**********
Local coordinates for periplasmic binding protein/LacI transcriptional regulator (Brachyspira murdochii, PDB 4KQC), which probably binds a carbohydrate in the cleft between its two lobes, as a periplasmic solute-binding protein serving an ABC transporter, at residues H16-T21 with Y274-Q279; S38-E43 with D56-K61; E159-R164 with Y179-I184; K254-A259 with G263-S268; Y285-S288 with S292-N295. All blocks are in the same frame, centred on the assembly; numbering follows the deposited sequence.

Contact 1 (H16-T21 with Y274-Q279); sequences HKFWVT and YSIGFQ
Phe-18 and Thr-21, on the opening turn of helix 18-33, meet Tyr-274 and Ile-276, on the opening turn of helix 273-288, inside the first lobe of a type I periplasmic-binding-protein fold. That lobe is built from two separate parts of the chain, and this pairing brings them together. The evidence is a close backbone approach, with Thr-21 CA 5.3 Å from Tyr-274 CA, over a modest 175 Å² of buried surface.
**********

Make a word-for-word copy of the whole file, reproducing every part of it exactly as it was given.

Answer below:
Local coordinates for periplasmic binding protein/LacI transcriptional regulator (Brachyspira murdochii, PDB 4KQC), which probably binds a carbohydrate in the cleft between its two lobes, as a periplasmic solute-binding protein serving an ABC transporter, at residues H16-T21 with Y274-Q279; S38-E43 with D56-K61; E159-R164 with Y179-I184; K254-A259 with G263-S268; Y285-S288 with S292-N295. All blocks are in the same frame, centred on the assembly; numbering follows the deposited sequence.

Contact 1 (H16-T21 with Y274-Q279); sequences HKFWVT and YSIGFQ
Phe-18 and Thr-21, on the opening turn of helix 18-33, meet Tyr-274 and Ile-276, on the opening turn of helix 273-288, inside the first lobe of a type I periplasmic-binding-protein fold. That lobe is built from two separate parts of the chain, and this pairing brings them together. The evidence is a close backbone approach, with Thr-21 CA 5.3 Å from Tyr-274 CA, over a modest 175 Å² of buried surface.